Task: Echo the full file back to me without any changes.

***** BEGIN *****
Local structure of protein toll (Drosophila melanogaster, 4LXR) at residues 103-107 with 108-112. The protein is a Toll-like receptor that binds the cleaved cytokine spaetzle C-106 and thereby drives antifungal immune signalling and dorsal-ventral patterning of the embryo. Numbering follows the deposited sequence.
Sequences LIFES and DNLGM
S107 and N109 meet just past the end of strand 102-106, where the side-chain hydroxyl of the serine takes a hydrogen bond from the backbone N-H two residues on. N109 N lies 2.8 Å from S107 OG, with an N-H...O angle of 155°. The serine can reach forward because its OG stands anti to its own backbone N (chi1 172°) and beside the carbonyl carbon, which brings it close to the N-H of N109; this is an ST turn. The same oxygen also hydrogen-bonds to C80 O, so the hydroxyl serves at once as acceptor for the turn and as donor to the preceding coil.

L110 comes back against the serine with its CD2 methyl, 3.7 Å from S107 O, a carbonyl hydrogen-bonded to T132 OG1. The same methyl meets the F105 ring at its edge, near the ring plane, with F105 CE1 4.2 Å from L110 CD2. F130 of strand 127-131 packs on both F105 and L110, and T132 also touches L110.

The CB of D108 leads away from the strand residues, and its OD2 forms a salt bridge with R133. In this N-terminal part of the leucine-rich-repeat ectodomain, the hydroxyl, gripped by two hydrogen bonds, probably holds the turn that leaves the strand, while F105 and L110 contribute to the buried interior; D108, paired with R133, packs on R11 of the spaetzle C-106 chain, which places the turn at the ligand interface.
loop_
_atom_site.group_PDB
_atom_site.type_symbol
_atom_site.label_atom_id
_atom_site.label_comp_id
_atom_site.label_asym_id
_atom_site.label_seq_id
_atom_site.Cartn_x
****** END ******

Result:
Local structure of protein toll (Drosophila melanogaster, 4LXR) at residues 103-107 with 108-112. The protein is a Toll-like receptor that binds the cleaved cytokine spaetzle C-106 and thereby drives antifungal immune signalling and dorsal-ventral patterning of the embryo. Numbering follows the deposited sequence.
Sequences LIFES and DNLGM
S107 and N109 meet just past the end of strand 102-106, where the side-chain hydroxyl of the serine takes a hydrogen bond from the backbone N-H two residues on. N109 N lies 2.8 Å from S107 OG, with an N-H...O angle of 155°. The serine can reach forward because its OG stands anti to its own backbone N (chi1 172°) and beside the carbonyl carbon, which brings it close to the N-H of N109; this is an ST turn. The same oxygen also hydrogen-bonds to C80 O, so the hydroxyl serves at once as acceptor for the turn and as donor to the preceding coil.

L110 comes back against the serine with its CD2 methyl, 3.7 Å from S107 O, a carbonyl hydrogen-bonded to T132 OG1. The same methyl meets the F105 ring at its edge, near the ring plane, with F105 CE1 4.2 Å from L110 CD2. F130 of strand 127-131 packs on both F105 and L110, and T132 also touches L110.

The CB of D108 leads away from the strand residues, and its OD2 forms a salt bridge with R133. In this N-terminal part of the leucine-rich-repeat ectodomain, the hydroxyl, gripped by two hydrogen bonds, probably holds the turn that leaves the strand, while F105 and L110 contribute to the buried interior; D108, paired with R133, packs on R11 of the spaetzle C-106 chain, which places the turn at the ligand interface.
loop_
_atom_site.group_PDB
_atom_site.type_symbol
_atom_site.label_atom_id
_atom_site.label_comp_id
_atom_site.label_asym_id
_atom_site.label_seq_id
_atom_site.Cartn_x